When you think of fertility you may think rosy, glowing cheeks, luscious locks, and, well, perfect health. That is, unless you’ve had to contemplate the world of ART – or Assisted Reproductive Technology.
For those of you who have had the simultaneous fortune and misfortune of experiencing the wonders of reproductive technologies like IUI, IVF, and others, you know that the moment you walk into the doors of a fertility clinic, those rosy, glowing cheeks are nowhere to be seen.
Globally, there are 48 million couples, and almost 200 million individuals who struggle with infertility.
While the endless prescriptions, needles, blood draws, and intimate, ice-cold dates with the sonogram wand, or “Wanda” as I like to call her, are no fun, it’s mostly the emotional and mental parts that get to you.
It’s a daily, delicate balance of trying to maintain hope, while also being realistic about the process, odds, and cost. It can feel like God and Science are ripping your heart in two. As if all of that weren’t enough, the drugs used to stimulate egg production leave you exhausted and cloudy, making even the simplest things feel like herculean tasks.
Lessons I’ve Learned So Far
Now in the midst of my third round 3 of IVF, I already feel like a seasoned pro. And given that my day job (because IVF is definitely like having a second gig!) is all about helping the MAPS community understand modern wellness and strive to find balance in life, I’ve decided to put these two parts of my life together. My hope is that the lessons I’ve learned so far in what I’m affectionately calling the boxing ring of fertility will be helpful to those just entering the ring.
So here they are — my 7 seven lessons learned from going three rounds with IVF:
Lesson #1:Steer Clear of Advice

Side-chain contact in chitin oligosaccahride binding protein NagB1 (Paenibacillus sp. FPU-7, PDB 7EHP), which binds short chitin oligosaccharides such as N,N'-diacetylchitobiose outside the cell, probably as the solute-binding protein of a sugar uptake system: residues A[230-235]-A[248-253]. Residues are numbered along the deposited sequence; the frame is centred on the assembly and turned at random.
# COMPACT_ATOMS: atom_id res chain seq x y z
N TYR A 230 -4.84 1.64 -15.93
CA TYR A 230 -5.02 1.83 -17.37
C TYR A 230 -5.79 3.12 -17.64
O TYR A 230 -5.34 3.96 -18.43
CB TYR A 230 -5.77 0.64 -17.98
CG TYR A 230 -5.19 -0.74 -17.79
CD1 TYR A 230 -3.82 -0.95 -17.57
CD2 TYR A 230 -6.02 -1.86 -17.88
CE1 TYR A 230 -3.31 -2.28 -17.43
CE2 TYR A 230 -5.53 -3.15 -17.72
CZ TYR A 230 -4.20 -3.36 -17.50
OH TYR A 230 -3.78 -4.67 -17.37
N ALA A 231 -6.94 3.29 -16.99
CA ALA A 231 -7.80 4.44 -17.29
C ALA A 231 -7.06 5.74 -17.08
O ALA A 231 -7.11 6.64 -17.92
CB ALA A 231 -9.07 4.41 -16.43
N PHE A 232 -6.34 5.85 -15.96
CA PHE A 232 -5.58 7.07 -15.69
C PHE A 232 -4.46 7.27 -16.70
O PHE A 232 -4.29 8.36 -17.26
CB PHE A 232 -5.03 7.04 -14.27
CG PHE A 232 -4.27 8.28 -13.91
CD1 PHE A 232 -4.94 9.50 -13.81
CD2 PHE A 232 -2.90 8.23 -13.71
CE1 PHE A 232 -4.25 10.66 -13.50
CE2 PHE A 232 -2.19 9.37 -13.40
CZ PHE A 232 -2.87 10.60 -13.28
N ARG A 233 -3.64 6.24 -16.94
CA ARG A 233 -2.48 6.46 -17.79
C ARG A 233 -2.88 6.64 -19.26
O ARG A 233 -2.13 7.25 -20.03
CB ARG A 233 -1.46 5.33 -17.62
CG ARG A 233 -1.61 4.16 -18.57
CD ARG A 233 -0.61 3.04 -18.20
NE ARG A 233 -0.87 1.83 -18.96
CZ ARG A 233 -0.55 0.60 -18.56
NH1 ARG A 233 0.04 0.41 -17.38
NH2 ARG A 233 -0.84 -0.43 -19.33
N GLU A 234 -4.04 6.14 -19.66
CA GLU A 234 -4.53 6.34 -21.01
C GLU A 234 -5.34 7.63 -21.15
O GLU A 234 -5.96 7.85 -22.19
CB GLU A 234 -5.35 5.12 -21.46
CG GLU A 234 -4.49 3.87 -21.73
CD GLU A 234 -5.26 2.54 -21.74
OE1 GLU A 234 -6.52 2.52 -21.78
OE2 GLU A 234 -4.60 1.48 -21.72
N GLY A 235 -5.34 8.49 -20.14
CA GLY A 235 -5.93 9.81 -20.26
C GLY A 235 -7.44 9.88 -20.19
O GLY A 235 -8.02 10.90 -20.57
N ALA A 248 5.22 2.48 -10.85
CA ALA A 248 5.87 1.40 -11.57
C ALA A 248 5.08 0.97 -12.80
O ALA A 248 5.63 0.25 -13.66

Everyone and their mom seems to have plenty of advice on the best ways to conceive and navigate IVF — even if they haven’t been in the ring. While support is undeniably helpful (and even essential — more on that in a second) when facing moments of disappointment,the helpful intentions of family and friends can often be more hurtful than harmful. Forums and groups like Resolve, Fertility Out Loud, or even facebook groups, are incredibly therapeutic, and make it so you don’t feel so alone after the loss of a cycle, an embryo, or a baby. Additionally, having a relationship with a therapist is paramount for cases when you are experiencing loss or grieving in a different way than your spouse.
Lesson #2: Supplements Help, But Start Early
There are SO many great and potentially helpful supplements you can take, but they’re not miracle workers. The eggs that are currently in your body have been growing for the past 3 months. So cramming a bunch of CoQ10, DHA and Vitamin E into your body days before you start stims, will not be as transformative as you’d hope. Sustainable, consistent healthy choices are most impactful for us in every way — and more profoundly effective than short spurts of “being serious”.
Lesson #3: Eat Veggies, Veggies, and More Veggies
I know I just told you that sustainable habits are most important, and this holds true here as well, but upping your veggie intake during IVF is a bit of an all-upside-no-downside sort of thing. While we all should consume 3-5 servings of greens every day, I’ve found going above and beyond in this category has been a great help. For me, upping my veggies a bit more and enjoying meals a bit higher in soluble fiber have been incredible in helping keep my bowels healthy – including avoiding having to take a post-retrieval laxative.